Public Health Nursing Practice Manual
Population-Based Public Health Nursing Practice Population-based public health nursing:
Has a focus based on entire populations possessing similar health concerns or
Is based on an assessment of community needs.
Addresses the broad determinants of health.
Considers multiple levels of practice.
Considers multiple levels of prevention with preference for primary prevention.
Levels of Practice
The ultimate goal of all levels of population-based practice is to improve population health. Public health interventions may be directed at entire populations within a community, the systems that affect the health of those populations, and/or the individuals and families within those populations known to be at risk. Interventions at each of these levels of practice contribute to the overall goal of improving population health.
Population-based individual-focused or family-focused practice changes knowledge, attitudes, beliefs, practices, and behaviors of individuals. This practice level is directed at individuals, alone or as part of a family, class, or group. Individuals receive services because they are identified as belonging to a population-at-risk.
Population-based community-focused practice changes community norms, community attitudes, community awareness, community practices, and community behaviors. They are directed toward entire populations within the community or occasionally toward target groups within those populations. Community-focused practice is measured in terms of what proportion of the population actually changes.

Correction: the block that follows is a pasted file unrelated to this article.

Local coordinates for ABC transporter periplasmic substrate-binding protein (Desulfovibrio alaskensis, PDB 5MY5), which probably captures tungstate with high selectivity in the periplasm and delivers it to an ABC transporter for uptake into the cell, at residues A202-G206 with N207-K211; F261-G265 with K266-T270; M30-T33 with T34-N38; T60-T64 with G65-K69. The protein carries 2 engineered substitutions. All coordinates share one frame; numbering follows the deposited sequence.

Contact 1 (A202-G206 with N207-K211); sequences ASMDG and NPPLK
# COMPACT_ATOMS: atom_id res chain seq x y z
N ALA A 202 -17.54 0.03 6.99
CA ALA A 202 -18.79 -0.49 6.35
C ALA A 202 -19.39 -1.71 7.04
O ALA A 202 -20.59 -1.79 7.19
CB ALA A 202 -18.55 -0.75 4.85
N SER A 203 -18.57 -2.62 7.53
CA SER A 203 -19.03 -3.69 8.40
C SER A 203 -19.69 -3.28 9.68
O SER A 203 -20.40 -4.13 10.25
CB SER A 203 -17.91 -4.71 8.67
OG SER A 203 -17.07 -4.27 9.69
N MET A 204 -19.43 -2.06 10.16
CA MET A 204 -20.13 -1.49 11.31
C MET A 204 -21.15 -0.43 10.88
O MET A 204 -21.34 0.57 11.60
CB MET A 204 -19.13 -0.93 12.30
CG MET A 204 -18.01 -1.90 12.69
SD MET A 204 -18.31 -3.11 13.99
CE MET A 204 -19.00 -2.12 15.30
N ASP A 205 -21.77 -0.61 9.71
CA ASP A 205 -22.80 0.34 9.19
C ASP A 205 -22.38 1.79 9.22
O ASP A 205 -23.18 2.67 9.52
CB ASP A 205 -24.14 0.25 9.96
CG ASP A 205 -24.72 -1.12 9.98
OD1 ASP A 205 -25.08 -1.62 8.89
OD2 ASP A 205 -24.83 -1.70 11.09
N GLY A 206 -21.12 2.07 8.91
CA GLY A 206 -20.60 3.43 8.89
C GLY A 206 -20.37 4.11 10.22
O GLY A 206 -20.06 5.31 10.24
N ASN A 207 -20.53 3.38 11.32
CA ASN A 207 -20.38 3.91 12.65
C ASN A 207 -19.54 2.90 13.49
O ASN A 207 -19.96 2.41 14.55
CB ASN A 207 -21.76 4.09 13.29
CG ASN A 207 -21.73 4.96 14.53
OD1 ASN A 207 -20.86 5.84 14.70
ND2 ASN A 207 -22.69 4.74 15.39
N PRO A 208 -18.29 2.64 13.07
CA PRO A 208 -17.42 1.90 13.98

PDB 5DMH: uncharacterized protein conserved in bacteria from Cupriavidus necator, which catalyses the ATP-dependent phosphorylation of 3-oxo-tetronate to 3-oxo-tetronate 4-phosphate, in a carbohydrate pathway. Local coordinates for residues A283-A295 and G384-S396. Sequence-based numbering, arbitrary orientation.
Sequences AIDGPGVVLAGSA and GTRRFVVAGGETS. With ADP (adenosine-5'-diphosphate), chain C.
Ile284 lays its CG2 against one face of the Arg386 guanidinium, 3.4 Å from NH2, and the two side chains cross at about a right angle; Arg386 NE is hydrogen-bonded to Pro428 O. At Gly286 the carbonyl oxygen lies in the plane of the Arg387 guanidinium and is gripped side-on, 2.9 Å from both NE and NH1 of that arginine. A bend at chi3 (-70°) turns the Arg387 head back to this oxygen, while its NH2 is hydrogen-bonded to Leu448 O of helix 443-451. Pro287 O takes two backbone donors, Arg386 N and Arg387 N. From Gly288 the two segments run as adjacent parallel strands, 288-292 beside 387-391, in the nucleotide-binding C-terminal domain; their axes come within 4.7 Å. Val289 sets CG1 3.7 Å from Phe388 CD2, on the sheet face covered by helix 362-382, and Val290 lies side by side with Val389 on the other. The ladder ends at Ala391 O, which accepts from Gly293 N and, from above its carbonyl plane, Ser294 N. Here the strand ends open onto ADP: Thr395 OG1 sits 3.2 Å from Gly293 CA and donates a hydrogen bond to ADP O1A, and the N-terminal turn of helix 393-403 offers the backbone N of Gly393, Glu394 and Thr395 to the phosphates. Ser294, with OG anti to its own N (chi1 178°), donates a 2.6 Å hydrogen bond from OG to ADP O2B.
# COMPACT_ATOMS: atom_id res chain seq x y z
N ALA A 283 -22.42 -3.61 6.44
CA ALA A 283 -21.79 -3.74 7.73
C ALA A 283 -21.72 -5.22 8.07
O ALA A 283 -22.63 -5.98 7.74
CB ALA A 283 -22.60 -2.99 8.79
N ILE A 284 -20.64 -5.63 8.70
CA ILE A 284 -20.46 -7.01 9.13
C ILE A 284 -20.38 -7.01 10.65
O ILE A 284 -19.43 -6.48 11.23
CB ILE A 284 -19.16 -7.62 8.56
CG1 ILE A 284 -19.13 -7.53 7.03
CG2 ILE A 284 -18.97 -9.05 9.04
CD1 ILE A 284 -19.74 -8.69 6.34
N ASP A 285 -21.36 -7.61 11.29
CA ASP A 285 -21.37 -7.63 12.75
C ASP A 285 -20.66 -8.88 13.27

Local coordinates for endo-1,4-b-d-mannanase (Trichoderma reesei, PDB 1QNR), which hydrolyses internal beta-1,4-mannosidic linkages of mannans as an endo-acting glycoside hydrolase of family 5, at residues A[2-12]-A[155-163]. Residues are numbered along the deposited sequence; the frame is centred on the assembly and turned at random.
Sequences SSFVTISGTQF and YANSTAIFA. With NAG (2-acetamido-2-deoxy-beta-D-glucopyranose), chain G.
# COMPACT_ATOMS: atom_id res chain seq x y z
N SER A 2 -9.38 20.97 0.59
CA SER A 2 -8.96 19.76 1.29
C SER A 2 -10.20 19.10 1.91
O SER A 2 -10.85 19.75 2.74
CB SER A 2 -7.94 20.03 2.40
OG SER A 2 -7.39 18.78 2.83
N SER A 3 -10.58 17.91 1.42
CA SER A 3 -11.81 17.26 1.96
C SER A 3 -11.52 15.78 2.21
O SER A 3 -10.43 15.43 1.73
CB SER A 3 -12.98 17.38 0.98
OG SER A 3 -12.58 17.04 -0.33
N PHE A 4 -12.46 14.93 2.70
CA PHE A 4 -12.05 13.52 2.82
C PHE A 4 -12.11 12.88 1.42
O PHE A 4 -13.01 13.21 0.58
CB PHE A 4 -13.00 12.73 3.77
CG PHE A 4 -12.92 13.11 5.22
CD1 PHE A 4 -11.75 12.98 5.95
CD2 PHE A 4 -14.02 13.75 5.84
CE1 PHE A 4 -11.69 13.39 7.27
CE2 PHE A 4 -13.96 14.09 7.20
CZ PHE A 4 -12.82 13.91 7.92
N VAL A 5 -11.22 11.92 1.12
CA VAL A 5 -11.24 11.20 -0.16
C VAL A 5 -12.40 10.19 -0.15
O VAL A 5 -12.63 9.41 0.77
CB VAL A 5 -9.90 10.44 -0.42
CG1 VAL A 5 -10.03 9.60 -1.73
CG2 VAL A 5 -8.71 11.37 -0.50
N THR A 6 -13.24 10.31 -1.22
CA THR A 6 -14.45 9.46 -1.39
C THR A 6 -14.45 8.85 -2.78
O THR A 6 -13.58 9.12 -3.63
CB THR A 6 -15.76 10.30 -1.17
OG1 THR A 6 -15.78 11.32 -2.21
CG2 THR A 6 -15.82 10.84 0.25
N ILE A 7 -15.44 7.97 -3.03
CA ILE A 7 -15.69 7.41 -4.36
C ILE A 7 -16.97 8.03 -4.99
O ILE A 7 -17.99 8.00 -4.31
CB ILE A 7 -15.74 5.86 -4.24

Population-based systems-focused practice changes organizations, policies, laws, and power structures. The focus is not directly on individuals and communities but on the systems that impact health. Changing systems is often a more effective and long-lasting way to impact population health than requiring change from every single individual in a community.
Public health professionals determine the most appropriate level(s) of practice based on community need and the availability of effective strategies and resources. No one level of practice is more important than another; in fact, most public health problems are addressed at all three levels, often simultaneously.
Levels of Prevention
“Prevention is anticipatory action taken to prevent the occurrence of an event or to minimize its effect after it has occurred.” 1Not every event is preventable, but every event does have a preventable component.
© 2007 LAC DPH - Public Health Nursing